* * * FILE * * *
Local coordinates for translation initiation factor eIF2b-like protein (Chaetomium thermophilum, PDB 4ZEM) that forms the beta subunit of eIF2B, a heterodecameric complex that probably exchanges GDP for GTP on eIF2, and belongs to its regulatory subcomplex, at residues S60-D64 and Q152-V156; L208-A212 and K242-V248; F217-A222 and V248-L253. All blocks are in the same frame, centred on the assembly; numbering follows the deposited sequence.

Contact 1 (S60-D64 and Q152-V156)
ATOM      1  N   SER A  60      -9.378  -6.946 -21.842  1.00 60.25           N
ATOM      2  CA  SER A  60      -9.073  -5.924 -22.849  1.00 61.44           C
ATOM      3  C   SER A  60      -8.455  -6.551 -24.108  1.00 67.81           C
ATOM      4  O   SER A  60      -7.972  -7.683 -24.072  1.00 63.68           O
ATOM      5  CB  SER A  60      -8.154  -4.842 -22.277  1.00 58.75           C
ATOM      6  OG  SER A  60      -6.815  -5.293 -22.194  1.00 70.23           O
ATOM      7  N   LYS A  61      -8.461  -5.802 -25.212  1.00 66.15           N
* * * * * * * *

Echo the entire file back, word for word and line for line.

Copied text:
Local coordinates for translation initiation factor eIF2b-like protein (Chaetomium thermophilum, PDB 4ZEM) that forms the beta subunit of eIF2B, a heterodecameric complex that probably exchanges GDP for GTP on eIF2, and belongs to its regulatory subcomplex, at residues S60-D64 and Q152-V156; L208-A212 and K242-V248; F217-A222 and V248-L253. All blocks are in the same frame, centred on the assembly; numbering follows the deposited sequence.

Contact 1 (S60-D64 and Q152-V156)
ATOM      1  N   SER A  60      -9.378  -6.946 -21.842  1.00 60.25           N
ATOM      2  CA  SER A  60      -9.073  -5.924 -22.849  1.00 61.44           C
ATOM      3  C   SER A  60      -8.455  -6.551 -24.108  1.00 67.81           C
ATOM      4  O   SER A  60      -7.972  -7.683 -24.072  1.00 63.68           O
ATOM      5  CB  SER A  60      -8.154  -4.842 -22.277  1.00 58.75           C
ATOM      6  OG  SER A  60      -6.815  -5.293 -22.194  1.00 70.23           O
ATOM      7  N   LYS A  61      -8.461  -5.802 -25.212  1.00 66.15           N